Real alternative of Optic

OPTIC IS king, but Cocktail’s graduation to full IoB approval for the entire UK makes it a firm attention seeker.

“For most, the choice is either Optic or Cocktail,” confirms independent variety consultant Richard Fenwick.

Optic has been the dominant variety for a while, and with good reason. “It has brewing and distilling recommendations, making it suitable for north and south, and extremely good end use acceptance.”

Indeed, that acceptance, and the maltsters notoriously conservative outlook as regards new varieties helped it to the lion”s share of the market for the last four or five years, says Grainfarmers UAP’s Tim Hirst. “Growers are familiar with it, warts and all.”

But it is time for growers to move on, suggests Mr Fenwick. “Cocktail has plenty of grower appeal. It has a 7% yield advantage over Optic, together with good disease resistance and IoB approval.”

Cocktail performs slightly better in the south, where a 9% yield advantage has been recorded. “Up in the north, this benefit is lower at 5%.”

At 70cm, it is fairly short strawed, he says. “That might be a problem for a few growers. It also falls down on yellow rust resistance, but that”s not a major disease in spring barley.”

Significantly better ear retention and brackling resistance – Optic’s Achilles’ heel – are key advantages, he adds.

Mr Hirst agrees and suggests growers should look to split their acreage between the two varieties. “It won’t need treating any differently from Optic to make 1.6-1.65% nitrogen.”

But remember it doesn”t have any export potential, he adds. “That means it is less suitable for growers in the south looking to export out of Southampton.”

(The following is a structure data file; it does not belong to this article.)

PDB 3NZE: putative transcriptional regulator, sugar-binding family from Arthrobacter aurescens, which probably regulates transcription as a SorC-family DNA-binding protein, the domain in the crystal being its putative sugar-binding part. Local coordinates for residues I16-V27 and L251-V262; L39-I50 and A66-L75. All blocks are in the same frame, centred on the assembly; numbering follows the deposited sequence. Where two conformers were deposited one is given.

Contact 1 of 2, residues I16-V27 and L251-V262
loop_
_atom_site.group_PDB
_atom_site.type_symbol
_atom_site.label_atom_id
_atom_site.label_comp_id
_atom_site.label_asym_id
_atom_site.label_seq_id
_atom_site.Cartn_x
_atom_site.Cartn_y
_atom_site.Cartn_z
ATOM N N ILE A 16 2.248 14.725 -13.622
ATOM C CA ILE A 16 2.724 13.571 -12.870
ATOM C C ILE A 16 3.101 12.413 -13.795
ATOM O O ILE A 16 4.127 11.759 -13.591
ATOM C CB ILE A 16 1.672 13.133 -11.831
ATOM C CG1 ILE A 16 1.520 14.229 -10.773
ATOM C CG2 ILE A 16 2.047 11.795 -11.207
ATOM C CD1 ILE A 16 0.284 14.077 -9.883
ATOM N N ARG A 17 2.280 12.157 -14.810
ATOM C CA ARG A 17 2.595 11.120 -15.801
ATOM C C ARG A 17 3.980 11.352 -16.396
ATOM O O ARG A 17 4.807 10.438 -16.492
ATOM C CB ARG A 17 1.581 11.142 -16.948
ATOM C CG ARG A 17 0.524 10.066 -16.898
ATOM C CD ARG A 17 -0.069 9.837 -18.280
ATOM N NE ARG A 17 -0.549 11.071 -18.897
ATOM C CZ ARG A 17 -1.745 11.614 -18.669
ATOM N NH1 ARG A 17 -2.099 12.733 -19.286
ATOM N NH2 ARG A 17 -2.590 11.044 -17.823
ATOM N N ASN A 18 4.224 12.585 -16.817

Cellar is a better alternative to Optic in the south, he says. Growers haven’t really taken to Cellar, says Mr Fenwick. “It’s going to be in demand from the maltsters.”

In Scotland, Optic will remain dominant for this season, believes SAC’s Steve Hoad. “Cocktail does have a tendency for low grain nitrogens like Optic, suitable for malt distilling, but on the downside it suffers from high screenings.”

That can be countered to some extent by avoiding excessively high seed rates and drilling early, he says, but it does mean growers shouldn’t jump to Cocktail in a big way. “Check with your end market buyer first.”

Like Cocktail, Troon got full IoB approval earlier this year, adds Dr Hoad. “But specifically for malt distilling.”

Yield for Troon is 3% above Optic, and it has much lower screenings, he says. “That’s a real advantage, but last year it tended to produce higher grain nitrogens than expected, which will slow down its market development.”

Breeder’s Nickersons is releasing further agronomic advice for the variety to help growers adjust their management, he says.